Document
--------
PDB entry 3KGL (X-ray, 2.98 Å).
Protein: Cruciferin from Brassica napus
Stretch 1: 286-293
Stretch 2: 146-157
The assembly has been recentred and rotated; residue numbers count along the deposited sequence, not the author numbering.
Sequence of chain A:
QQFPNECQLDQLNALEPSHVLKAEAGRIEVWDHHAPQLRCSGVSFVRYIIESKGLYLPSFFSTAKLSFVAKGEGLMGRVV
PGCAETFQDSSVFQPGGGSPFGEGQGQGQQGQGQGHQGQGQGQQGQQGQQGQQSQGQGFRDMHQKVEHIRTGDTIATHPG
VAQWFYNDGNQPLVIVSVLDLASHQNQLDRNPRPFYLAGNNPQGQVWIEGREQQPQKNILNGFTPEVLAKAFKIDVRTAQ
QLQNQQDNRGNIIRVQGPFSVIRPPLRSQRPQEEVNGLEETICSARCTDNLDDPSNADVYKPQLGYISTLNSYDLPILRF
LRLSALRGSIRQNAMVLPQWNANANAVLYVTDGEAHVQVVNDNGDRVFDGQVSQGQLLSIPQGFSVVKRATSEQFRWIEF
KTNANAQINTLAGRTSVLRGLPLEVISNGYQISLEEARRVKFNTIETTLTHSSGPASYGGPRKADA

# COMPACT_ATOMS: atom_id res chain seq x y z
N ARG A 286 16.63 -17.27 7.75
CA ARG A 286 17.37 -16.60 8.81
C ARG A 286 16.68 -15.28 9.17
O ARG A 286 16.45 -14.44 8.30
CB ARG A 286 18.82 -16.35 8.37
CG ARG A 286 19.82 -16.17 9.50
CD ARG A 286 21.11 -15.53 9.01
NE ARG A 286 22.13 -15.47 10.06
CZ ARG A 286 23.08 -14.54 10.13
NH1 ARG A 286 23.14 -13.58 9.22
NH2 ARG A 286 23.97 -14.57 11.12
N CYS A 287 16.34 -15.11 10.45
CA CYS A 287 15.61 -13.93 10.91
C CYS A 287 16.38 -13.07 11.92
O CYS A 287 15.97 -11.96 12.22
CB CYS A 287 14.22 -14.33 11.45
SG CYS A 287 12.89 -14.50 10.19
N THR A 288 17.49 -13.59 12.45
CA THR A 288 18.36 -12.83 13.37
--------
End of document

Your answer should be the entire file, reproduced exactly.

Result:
PDB entry 3KGL (X-ray, 2.98 Å).
Protein: Cruciferin from Brassica napus
Stretch 1: 286-293
Stretch 2: 146-157
The assembly has been recentred and rotated; residue numbers count along the deposited sequence, not the author numbering.
Sequence of chain A:
QQFPNECQLDQLNALEPSHVLKAEAGRIEVWDHHAPQLRCSGVSFVRYIIESKGLYLPSFFSTAKLSFVAKGEGLMGRVV
PGCAETFQDSSVFQPGGGSPFGEGQGQGQQGQGQGHQGQGQGQQGQQGQQGQQSQGQGFRDMHQKVEHIRTGDTIATHPG
VAQWFYNDGNQPLVIVSVLDLASHQNQLDRNPRPFYLAGNNPQGQVWIEGREQQPQKNILNGFTPEVLAKAFKIDVRTAQ
QLQNQQDNRGNIIRVQGPFSVIRPPLRSQRPQEEVNGLEETICSARCTDNLDDPSNADVYKPQLGYISTLNSYDLPILRF
LRLSALRGSIRQNAMVLPQWNANANAVLYVTDGEAHVQVVNDNGDRVFDGQVSQGQLLSIPQGFSVVKRATSEQFRWIEF
KTNANAQINTLAGRTSVLRGLPLEVISNGYQISLEEARRVKFNTIETTLTHSSGPASYGGPRKADA

# COMPACT_ATOMS: atom_id res chain seq x y z
N ARG A 286 16.63 -17.27 7.75
CA ARG A 286 17.37 -16.60 8.81
C ARG A 286 16.68 -15.28 9.17
O ARG A 286 16.45 -14.44 8.30
CB ARG A 286 18.82 -16.35 8.37
CG ARG A 286 19.82 -16.17 9.50
CD ARG A 286 21.11 -15.53 9.01
NE ARG A 286 22.13 -15.47 10.06
CZ ARG A 286 23.08 -14.54 10.13
NH1 ARG A 286 23.14 -13.58 9.22
NH2 ARG A 286 23.97 -14.57 11.12
N CYS A 287 16.34 -15.11 10.45
CA CYS A 287 15.61 -13.93 10.91
C CYS A 287 16.38 -13.07 11.92
O CYS A 287 15.97 -11.96 12.22
CB CYS A 287 14.22 -14.33 11.45
SG CYS A 287 12.89 -14.50 10.19
N THR A 288 17.49 -13.59 12.45
CA THR A 288 18.36 -12.83 13.37